A recent study found that one in four employees plan to leave their employer post-pandemic. The 2020 Eagle Hill Consulting COVID-19 Employee Burnout Survey conducted by Ipsos states that the number is even higher for employees with children and millennials. This is mainly because of the burnout they are experiencing. More people (57%) are complaining of feeling burnt out now, compared to those (45%) who were feeling the same in the early days of the pandemic, noted the study. Now that we see a light at the end of the tunnel, we are feeling a sense that work will return to some sense of normalcy and the economy will rebound. And that means employees again will feel confident looking elsewhere for a job.
Other Reasons for Employee Turnover
1. Caregiving at home
During the time of schools adopting virtual learning, more women than men have quit their jobs to help with schooling of their children.
2. Change in priorities
The pandemic made people reflect and reassess their priorities, with many of them concluding they want the “best life”. The study said, “This introspection coupled with a “life is too short” spirit is poised to fuel career pivots among people who would never have made such high-risk, high-reward moves before.” Employees are also looking at other things like remote working, flexible schedules and good company culture and they won’t hesitate to quit jobs in pursuit of the same.
3. The need for growth
The pandemic triggered rampant job loss and salary cuts in the global job market and this forced employees to hold on to their jobs even when they were burnt out or struggling to strike the work-life balance. However, as things return to normal, the flood gates of opportunities will open and people will be making the moves they have put off for so long – unleashing a new wave of turnover. As many as 29% of respondents said they would quit their jobs if they were not allowed to work remotely, stated an online survey of 1,022 professionals by LiveCareer.
3 Ways To Overturn the Turnover Crisis
When many employees quit a company, it affects the productivity and morale of those who continue to work for the organization. The attrition also directly impacts revenue and profitability, which includes hiring expenses, training labor, and lost sales.
Here are some ways companies can minimize the impact of the impending turnover storm.
1. Strategize better
Companies’ strategies are expected to change post-pandemic, but they want to make sure that any workforce planning will be aligned with the new business strategy. They should also come up with a fool-proof plan on how to bounce forward and not back. This means that other than backfilling roles with the same skills, they need to cultivate new skills through upskilling, reskilling, and in-hiring practices.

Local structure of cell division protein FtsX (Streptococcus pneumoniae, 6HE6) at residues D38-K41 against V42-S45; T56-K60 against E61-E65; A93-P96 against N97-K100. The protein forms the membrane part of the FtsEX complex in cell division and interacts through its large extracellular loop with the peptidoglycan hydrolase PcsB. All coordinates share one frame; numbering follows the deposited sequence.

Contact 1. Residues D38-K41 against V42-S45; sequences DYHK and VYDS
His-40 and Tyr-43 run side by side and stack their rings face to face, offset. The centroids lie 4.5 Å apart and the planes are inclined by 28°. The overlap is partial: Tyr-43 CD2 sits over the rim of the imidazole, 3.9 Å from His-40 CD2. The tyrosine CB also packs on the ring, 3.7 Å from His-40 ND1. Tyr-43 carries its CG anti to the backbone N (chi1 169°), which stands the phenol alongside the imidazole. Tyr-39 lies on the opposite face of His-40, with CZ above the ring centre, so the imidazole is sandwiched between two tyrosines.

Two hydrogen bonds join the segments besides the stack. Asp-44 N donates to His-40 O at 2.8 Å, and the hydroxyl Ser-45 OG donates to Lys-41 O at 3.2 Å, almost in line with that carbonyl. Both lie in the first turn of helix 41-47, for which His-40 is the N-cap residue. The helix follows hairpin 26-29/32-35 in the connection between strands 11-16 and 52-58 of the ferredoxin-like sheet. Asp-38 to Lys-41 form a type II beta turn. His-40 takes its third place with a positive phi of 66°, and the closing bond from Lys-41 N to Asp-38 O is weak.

2. Be creative
Companies need to develop creative solutions on how to reallocate talent to fill the talent gaps and help reduce the workload burden. Thoughtfully done reallocation will also help motivate employees and address burnout. The study noted, “When companies find their next normal, they will not have to revert to the old approaches for bringing in skills. The talent pool will be deeper. Companies can weigh the options and trade-offs of on-demand models and gig workers, partnerships, and global resources.”
3. Listen to employees
Companies should keep their eyes open for burnout among employees, especially the high performers. To keep them engaged, attention should be given to their career growth through exclusive training and targeting players for stretch exposure. Organizations should also inculcate the habit of listening to employees and their needs. “By conducting employee surveys, encouraging “open door” exchanges, and providing career counseling and mentorship opportunities, companies can create a supportive environment,” added the study.
All Boils Down To Company Culture
Many things depend on your company culture, which simply put, is the ethos shared by its employees – from individual contributors and middle management to senior leaders and the C-suite. Efforts taken to retain employees might not work out if the company does not have the right culture, which is called an “important port in the storm of any crisis” by the study.
It is imperative that an organization stays true to their culture and values, and evolves at the same time to embrace employee well-being. If done correctly, attracting and retaining talent and future-proofing the culture will become easy.
Excerpts from Tool Box hr, article by Bihu Ray